This full-rotunda exhibition celebrates the institution’s extensive twentieth-century holdings through the intervention of six contemporary artists, all of whom have contributed to shaping the museum’s history with their own pivotal solo shows. Curated by Paul Chan (b. 1973, Hong Kong), Cai Guo-Qiang (b. 1957, Quanzhou, Fujian Province, China), Jenny Holzer (b. 1950, Gallipolis, Ohio), Julie Mehretu (b. 1970, Addis Ababa, Ethiopia), Richard Prince (b. 1949, Canal Zone, Panama), and Carrie Mae Weems (b. 1953, Portland, Oregon), this presentation brings together collection highlights and rarely seen works from the turn of the century to 1980. Creating unique and critical dialogues with the Guggenheim’s history and the history of modern and contemporary art, these artists will each interpret the collection through their own individual perspectives. The exhibition will include over one hundred paintings, sculptures, and works on paper that engage with the cultural discourse of their time—from the utopian aspirations of early modernism, to the formal explorations of mid-century abstraction, to the sociopolitical debates of the 1960s and ’70s, with each curated section providing a distinctive opportunity for new interpretations of the collection. The selection will be accompanied by archival material relating to the artists’ works on view. Organized by Nancy Spector, Artistic Director and Jennifer and David Stockman Chief Curator, with a team of curators, and coinciding with the sixtieth anniversary of the iconic Frank Lloyd Wright–designed building, this will be the first artist-curated exhibition at the Guggenheim Museum.
Founded in 1996, the Hugo Boss Prize is a biennial award administered by the Solomon R. Guggenheim Museum that honors significant achievement in contemporary art. Selected by a jury of international curators and critics chaired by Nancy Spector, Artistic Director and Jennifer and David Stockman Chief Curator, Solomon R. Guggenheim Museum and Foundation, the finalists for the twelfth iteration of the prize are Bouchra Khalili, Simone Leigh, Teresa Margolles, Emeka Ogboh, Frances Stark, and Wu Tsang. The prize-winner will be announced on October 18, 2018, and a solo exhibition of the winning artist’s work will be presented at the Guggenheim in the spring of 2019. A publication featuring essays discussing each artist’s practice will be released in advance of the announcement. Previous recipients of the prize include Matthew Barney (1996), Douglas Gordon (1998), Marjetica Potrč (2000), Pierre Huyghe (2002), Rirkrit Tiravanija (2004), Tacita Dean (2006), Emily Jacir (2008), Hans-Peter Feldmann (2010), Danh Vo (2012), Paul Chan (2014), and Anicka Yi (2016). The Hugo Boss Prize 2018 is organized by Susan Thompson, Associate Curator, Solomon R. Guggenheim Museum, and is made possible by HUGO BOSS.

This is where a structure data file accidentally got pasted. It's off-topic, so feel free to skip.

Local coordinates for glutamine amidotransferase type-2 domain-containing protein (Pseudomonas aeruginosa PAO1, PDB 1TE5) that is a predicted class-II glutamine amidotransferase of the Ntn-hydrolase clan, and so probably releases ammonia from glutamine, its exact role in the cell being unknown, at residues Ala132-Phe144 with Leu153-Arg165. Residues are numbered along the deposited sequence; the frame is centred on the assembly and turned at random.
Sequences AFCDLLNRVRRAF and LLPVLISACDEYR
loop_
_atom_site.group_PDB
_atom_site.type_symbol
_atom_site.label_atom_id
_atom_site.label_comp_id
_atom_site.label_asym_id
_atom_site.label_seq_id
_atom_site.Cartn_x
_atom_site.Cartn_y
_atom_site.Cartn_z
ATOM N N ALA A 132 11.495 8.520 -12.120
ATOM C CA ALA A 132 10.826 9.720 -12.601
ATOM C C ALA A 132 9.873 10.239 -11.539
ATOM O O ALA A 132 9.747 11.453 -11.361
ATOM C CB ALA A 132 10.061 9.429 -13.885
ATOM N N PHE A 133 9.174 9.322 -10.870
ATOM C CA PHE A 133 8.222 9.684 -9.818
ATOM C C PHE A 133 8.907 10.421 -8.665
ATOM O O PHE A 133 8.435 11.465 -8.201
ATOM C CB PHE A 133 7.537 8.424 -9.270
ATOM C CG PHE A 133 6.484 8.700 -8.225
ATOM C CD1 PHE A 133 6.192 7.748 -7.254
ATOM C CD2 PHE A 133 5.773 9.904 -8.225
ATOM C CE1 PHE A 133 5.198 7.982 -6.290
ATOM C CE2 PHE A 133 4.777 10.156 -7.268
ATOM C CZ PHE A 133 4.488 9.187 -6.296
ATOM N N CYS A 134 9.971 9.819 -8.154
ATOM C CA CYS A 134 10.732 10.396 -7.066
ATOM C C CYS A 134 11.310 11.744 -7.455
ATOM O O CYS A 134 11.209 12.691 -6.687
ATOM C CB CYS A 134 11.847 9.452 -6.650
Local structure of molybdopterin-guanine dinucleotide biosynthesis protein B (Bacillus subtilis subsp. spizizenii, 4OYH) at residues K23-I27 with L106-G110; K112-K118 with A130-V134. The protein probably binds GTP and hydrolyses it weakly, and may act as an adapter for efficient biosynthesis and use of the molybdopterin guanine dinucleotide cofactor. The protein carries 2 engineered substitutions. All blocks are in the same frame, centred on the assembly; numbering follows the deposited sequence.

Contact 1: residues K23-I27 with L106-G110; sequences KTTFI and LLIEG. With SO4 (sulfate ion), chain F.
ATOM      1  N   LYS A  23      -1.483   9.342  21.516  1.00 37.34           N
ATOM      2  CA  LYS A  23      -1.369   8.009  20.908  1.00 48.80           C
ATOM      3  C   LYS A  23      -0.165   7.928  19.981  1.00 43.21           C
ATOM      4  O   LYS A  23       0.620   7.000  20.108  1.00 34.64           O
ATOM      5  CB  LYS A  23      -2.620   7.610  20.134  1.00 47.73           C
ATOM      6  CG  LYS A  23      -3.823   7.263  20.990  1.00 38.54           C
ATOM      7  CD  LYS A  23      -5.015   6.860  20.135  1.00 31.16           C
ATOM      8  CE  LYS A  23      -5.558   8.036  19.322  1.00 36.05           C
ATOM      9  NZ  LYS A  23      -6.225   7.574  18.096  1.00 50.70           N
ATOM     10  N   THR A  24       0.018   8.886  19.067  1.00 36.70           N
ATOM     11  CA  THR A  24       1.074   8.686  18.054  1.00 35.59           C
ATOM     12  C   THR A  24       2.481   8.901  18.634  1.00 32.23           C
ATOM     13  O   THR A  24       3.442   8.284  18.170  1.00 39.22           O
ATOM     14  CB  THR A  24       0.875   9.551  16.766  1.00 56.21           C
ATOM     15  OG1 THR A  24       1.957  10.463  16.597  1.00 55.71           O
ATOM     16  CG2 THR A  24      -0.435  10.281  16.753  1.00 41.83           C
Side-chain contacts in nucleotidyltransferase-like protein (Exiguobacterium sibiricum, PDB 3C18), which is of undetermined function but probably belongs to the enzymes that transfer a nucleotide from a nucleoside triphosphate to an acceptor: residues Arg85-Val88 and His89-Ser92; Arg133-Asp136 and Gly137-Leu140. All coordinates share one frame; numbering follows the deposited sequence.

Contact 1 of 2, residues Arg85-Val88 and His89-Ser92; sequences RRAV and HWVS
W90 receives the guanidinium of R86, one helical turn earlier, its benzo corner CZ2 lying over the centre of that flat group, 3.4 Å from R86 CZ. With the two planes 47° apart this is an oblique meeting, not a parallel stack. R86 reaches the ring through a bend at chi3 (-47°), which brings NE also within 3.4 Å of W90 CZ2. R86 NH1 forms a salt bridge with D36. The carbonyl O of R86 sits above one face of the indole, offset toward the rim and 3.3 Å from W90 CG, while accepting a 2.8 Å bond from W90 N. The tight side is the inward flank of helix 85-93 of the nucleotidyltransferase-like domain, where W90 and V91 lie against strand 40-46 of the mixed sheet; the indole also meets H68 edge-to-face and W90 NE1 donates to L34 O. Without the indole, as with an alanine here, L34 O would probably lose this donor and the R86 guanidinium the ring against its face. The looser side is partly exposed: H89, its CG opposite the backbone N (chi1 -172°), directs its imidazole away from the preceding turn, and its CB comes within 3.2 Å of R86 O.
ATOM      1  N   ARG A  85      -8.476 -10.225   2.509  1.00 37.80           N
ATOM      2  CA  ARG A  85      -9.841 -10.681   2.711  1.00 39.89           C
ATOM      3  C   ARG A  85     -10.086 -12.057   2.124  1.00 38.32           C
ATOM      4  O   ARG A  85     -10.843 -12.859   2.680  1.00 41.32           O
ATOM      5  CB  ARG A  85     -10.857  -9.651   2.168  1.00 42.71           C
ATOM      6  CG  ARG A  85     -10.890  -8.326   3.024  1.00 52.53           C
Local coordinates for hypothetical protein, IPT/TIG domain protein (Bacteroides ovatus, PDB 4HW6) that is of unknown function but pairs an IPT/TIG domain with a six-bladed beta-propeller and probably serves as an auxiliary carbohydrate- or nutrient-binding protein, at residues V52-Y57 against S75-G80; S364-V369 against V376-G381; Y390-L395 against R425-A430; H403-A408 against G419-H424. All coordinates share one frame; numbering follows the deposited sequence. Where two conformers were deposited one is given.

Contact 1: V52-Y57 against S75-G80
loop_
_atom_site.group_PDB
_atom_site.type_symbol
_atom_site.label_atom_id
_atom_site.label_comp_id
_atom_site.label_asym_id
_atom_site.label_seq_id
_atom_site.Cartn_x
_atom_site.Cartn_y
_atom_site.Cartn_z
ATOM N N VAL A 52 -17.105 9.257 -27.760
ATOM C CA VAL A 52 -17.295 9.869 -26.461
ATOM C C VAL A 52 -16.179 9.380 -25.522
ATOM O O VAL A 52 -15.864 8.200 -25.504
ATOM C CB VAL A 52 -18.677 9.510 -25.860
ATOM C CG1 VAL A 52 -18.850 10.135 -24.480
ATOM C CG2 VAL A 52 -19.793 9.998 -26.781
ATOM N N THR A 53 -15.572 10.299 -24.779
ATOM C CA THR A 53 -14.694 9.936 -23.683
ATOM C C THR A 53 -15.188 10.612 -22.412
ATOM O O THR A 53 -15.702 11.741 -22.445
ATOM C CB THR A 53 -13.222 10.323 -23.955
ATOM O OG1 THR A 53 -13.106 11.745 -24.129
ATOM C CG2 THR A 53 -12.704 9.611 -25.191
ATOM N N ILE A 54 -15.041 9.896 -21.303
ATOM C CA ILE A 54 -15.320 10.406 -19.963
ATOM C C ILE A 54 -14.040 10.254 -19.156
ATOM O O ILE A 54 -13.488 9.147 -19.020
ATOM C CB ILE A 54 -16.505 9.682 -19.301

The Guggenheim Museum will collaborate with architect and urbanist Rem Koolhaas and AMO, the think tank of the Office for Metropolitan Architecture (OMA), on this exhibition. Extending work already underway by AMO / Koolhaas and students at the Harvard Graduate School of Design, Countryside: Future of the World will present speculations about tomorrow through insights into the countryside of today. Following decades of urban triumphalism, in which much of architectural production and thinking has focused on development and audiences in metropolitan areas, the exhibition posits that rural territories are undergoing more radical reorganizations. Exploring this frontier, which has largely remained unexamined by city-focused architects, the exhibition will examine artificial intelligence and automation, the effects of genetic experimentation, political radicalization, mass and micro migration, large-scale territorial management, human-animal ecosystems, subsidies and tax incentives, the impact of the digital on the physical world, and other developments that are altering landscapes across the globe. Countryside: Future of the World is organized by Troy Conrad Therrien, Curator of Architecture and Digital Initiatives, Solomon R. Guggenheim Museum, in collaboration with Rem Koolhaas, Founding Partner, OMA; and Samir Bantal, Director, AMO. Ashley Mendelsohn, Assistant Curator, Architecture and Digital Initiatives, Solomon R. Guggenheim Museum, provides curatorial support.
Image on top: Hilma af Klint
The Ten Largest, No. 7., Adulthood, Group IV, 1907
Tempera on paper mounted on canvas, 315 x 235 cm
Stiftelsen Hilma af Klints Verk.
Photo: Albin Dahlström/Moderna Museet.